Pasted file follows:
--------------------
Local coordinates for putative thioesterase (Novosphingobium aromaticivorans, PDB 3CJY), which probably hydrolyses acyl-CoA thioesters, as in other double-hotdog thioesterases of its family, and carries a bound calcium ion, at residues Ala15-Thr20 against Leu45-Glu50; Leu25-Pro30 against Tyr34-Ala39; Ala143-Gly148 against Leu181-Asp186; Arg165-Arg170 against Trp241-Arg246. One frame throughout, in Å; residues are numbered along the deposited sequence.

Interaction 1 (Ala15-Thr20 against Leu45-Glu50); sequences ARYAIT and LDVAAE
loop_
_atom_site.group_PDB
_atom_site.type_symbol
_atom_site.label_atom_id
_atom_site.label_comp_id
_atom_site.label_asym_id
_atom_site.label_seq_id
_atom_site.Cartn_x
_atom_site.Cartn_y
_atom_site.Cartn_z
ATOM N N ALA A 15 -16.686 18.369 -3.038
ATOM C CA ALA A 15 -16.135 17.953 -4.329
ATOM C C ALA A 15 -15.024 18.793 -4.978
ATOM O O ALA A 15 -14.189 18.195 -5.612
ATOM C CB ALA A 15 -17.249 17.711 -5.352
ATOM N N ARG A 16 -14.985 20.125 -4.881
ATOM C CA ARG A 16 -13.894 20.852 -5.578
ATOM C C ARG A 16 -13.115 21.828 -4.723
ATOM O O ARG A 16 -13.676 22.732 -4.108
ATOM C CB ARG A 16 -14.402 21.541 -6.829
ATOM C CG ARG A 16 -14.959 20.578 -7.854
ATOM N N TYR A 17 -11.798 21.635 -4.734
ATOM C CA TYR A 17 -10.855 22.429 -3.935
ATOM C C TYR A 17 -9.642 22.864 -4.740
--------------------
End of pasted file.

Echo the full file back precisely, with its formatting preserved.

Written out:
Local coordinates for putative thioesterase (Novosphingobium aromaticivorans, PDB 3CJY), which probably hydrolyses acyl-CoA thioesters, as in other double-hotdog thioesterases of its family, and carries a bound calcium ion, at residues Ala15-Thr20 against Leu45-Glu50; Leu25-Pro30 against Tyr34-Ala39; Ala143-Gly148 against Leu181-Asp186; Arg165-Arg170 against Trp241-Arg246. One frame throughout, in Å; residues are numbered along the deposited sequence.

Interaction 1 (Ala15-Thr20 against Leu45-Glu50); sequences ARYAIT and LDVAAE
loop_
_atom_site.group_PDB
_atom_site.type_symbol
_atom_site.label_atom_id
_atom_site.label_comp_id
_atom_site.label_asym_id
_atom_site.label_seq_id
_atom_site.Cartn_x
_atom_site.Cartn_y
_atom_site.Cartn_z
ATOM N N ALA A 15 -16.686 18.369 -3.038
ATOM C CA ALA A 15 -16.135 17.953 -4.329
ATOM C C ALA A 15 -15.024 18.793 -4.978
ATOM O O ALA A 15 -14.189 18.195 -5.612
ATOM C CB ALA A 15 -17.249 17.711 -5.352
ATOM N N ARG A 16 -14.985 20.125 -4.881
ATOM C CA ARG A 16 -13.894 20.852 -5.578
ATOM C C ARG A 16 -13.115 21.828 -4.723
ATOM O O ARG A 16 -13.676 22.732 -4.108
ATOM C CB ARG A 16 -14.402 21.541 -6.829
ATOM C CG ARG A 16 -14.959 20.578 -7.854
ATOM N N TYR A 17 -11.798 21.635 -4.734
ATOM C CA TYR A 17 -10.855 22.429 -3.935
ATOM C C TYR A 17 -9.642 22.864 -4.740